SPECIAL NEEDS IN THE JEWISH TRADITION
From Lenore Layman, MA, in “Opening the Gates of Torah: Including People with Disabilities in the Jewish Community”
Before we begin to explore specific ways that we can say “hello” and fully welcome people with disabilities into our Jewish communities, let us take a brief look at how our tradition has viewed people with disabilities in the Tanakh, in Jewish law and in Midrashic literature.
Many of our great leaders and teachers in the Bible are thought to have had various disabilities. Isaac became blind in his later years - “When Isaac was old and his eyes were too dim to see…”. Jacob had difficulty walking and also became blind. Our matriarchs were also not portrayed as being perfect; Sarah, Rebekah and Rachel were all barren and Leah is described as having had weak eyes. Even Moses, the leader of the Jewish people, is portrayed as having some type of speech disability:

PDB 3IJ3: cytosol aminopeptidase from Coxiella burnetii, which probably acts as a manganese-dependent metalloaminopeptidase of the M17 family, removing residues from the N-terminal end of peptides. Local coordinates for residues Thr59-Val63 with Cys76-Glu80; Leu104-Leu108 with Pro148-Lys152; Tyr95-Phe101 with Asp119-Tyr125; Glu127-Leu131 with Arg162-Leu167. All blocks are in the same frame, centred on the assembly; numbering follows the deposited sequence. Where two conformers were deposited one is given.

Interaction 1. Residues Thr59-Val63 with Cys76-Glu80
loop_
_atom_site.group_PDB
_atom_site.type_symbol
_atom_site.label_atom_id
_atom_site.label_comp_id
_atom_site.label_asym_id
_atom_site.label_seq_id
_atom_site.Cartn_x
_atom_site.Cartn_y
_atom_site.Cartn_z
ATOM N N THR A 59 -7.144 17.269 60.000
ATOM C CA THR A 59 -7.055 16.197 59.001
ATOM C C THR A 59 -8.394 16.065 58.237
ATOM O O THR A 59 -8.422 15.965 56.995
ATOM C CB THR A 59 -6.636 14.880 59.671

Please, O Lord, I have never been a man of words, either in times past or now that you have spoken to Your servant; I am slow of speech and slow of tongue.”
In the next verse God answers him:
Who gives man speech? Who makes him unable to speak or deaf, seeing or blind? Is it not I, The Holy One? Now go, and I will be with your mouth and will instruct you what to say.”
God encourages Moses to be successful in leading the people of Israel, even with his disability, a powerful example of how individuals with disabilities can not only be included but can make significant contributions to our community.
These are just a few of the many Biblical references which serve to highlight God’s positive attitude toward people with disabilities. They emphasize that a great leader does not need to be seen as physically perfect.